A similar experience took place with the loss of my senior leadership role in 2012. Many sleepless nights preceded and followed that eventful day. But from that point I can say that I have established a thriving coaching and consulting practice that has allowed me to step even more fully into my power and potential. I have more fully owned my purpose and values which has allowed me to far exceed what I thought was the pinnacle of my leadership career in 2012. From loss came far greater success and enjoyment.
What accounts for that exponential change in fortune? What explains not just recovery or a return to status quo, but a leap beyond? That was what perplexed and intrigued me. I've come to a few conclusions about what allowed that post-traumatic growth for me and has also allowed it for others. This experience also sets the stage for what I am experiencing now through COVID. In assessing my past (and current?) experience I can now look at that through the lens of Stephen Joseph's THRIVE model. I wasn't aware of that model in 2007 and 2012 but I can attest to its reality then and now.
Taking Stock. In the context of PTG, this means assessing my own reality - mentally, emotionally, physically and financially. What's real? What's happening? What can I control? What can I do? Basically what is the true state of my affairs. Each of us is likely to do this differently. Unfortunately for me (likely) in each of my traumatic events I took the masochistic approach of evaluating and re-setting on my own. It doesn't have to be that way and for many of us this process could be helped by reaching out for support including the help of counselors, therapists, family and others.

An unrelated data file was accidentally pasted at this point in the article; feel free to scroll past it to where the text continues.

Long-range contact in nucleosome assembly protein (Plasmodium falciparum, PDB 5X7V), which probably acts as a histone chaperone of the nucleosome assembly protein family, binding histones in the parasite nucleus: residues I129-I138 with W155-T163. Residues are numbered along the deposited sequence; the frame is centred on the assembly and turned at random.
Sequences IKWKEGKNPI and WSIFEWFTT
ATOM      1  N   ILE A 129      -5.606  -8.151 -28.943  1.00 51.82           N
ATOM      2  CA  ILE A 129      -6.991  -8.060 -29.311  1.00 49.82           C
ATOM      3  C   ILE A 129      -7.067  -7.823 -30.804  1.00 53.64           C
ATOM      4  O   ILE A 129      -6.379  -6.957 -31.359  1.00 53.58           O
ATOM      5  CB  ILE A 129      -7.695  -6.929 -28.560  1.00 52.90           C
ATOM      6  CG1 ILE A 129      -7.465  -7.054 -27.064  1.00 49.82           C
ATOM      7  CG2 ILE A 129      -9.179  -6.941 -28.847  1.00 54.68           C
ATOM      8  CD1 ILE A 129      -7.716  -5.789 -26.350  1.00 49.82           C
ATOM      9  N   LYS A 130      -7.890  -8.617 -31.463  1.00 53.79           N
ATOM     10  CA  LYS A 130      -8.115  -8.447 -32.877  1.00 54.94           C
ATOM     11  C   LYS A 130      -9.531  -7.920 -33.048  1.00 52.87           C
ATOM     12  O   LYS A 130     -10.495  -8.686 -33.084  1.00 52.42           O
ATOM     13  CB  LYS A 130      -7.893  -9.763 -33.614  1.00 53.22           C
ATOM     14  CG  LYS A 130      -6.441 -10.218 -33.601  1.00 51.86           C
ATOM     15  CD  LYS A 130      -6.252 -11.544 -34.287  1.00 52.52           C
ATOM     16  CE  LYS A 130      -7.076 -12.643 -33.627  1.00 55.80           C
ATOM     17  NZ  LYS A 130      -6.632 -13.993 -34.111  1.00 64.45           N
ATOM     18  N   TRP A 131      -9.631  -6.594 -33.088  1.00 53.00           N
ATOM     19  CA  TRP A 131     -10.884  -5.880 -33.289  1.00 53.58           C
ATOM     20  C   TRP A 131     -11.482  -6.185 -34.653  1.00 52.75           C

Harvesting Hope. This can relate to seeing a positive future, seeing possibilities, and reengaging with one's own strengths and abilities. What can be done versus what might no longer be possible. With the death of my wife I refused to believe that my life also ended at age 42. What else could I do? What future yet lay before me? Similar process for losing my job. What could I yet be? How could I not let this setback define me but rather motivate me?
Re-Author My Story. Leading from and supported by a sense of hope, I took steps to challenge beliefs about myself and my world. While it took time, I did in fact change my narrative about who I was. By 2008 I came to believe that I wasn't also dead and that I had more to live and achieve. By 2014 I had largely successfully re-centred myself around my commitment to supporting great leadership. In the midst of COVID I used the gift of time to finally formalize a proprietary leadership and coaching model. I changed my narrative from despair to possibility.